Most people think about burglaries and robberies in the same way. You imagine someone breaking into a house or car. You might think about large items getting stolen or people getting hurt.
The reality is that these two terms do not mean the same thing. There are differences both in the legal consequences and types of crimes these are. Here’s what you should know about the two terms, so you can understand what exactly you’re being charged with.
Burglary: The less dangerous crime
To start with, burglary is the lesser of the two crimes. Burglary usually refers to the unlawful entry into a structure (like a business or home) with the intention to commit a theft or felony. Interestingly, someone can commit burglary if they enter a home or building that had its doors unlocked or if they fail to gain entry but make an attempt.
The prosecution has to prove that the person accused of burglary intended to commit a crime after they gained access. For example, someone who intends to steal jewelry from a home would be committing a burglary. Someone who enters the wrong home mistakenly may not have committed this crime.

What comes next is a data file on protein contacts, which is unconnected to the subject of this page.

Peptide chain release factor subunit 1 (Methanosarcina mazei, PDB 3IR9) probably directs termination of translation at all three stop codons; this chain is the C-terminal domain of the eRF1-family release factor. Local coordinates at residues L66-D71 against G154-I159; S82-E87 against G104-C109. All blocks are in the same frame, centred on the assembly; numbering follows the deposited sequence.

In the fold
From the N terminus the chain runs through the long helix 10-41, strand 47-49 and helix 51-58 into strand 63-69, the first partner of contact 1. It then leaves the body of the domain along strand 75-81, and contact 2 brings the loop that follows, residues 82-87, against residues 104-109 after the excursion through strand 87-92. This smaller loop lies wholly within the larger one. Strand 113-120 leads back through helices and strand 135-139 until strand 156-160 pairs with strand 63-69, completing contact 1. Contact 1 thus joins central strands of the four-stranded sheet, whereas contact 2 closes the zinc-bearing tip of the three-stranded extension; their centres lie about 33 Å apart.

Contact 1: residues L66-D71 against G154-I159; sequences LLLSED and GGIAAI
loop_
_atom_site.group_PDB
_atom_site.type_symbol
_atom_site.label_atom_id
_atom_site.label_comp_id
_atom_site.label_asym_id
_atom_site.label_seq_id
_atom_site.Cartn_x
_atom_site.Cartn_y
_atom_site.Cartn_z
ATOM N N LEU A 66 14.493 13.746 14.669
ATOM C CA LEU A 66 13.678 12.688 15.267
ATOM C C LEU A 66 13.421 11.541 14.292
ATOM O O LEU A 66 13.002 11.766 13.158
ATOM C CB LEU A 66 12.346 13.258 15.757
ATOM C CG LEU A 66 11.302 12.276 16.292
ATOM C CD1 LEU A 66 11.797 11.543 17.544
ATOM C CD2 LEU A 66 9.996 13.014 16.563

Most burglaries are charged as misdemeanors, but some are charged as felonies.
Robbery: A serious charge
Robbery is more serious charge. A robbery is usually a felony, because it includes the use or threat of force or violence. For example, if someone attempts to enter a home and then threatens to harm anyone inside for calling the police, then they could be charged with robbery, if not other, even more serious, charges.
Remember that to prove a robbery charge, the prosecution has to show that the defendant took property directly from the others involved or used a threat to obtain access. Since this is a violent crime, you would think that a weapon would need to be present or actual harm would have to occur, but neither is true. A simple threat is enough to result in this charge.
Both of these charges can affect your life negatively. If you are accused, it’s in your best interests to build a defense.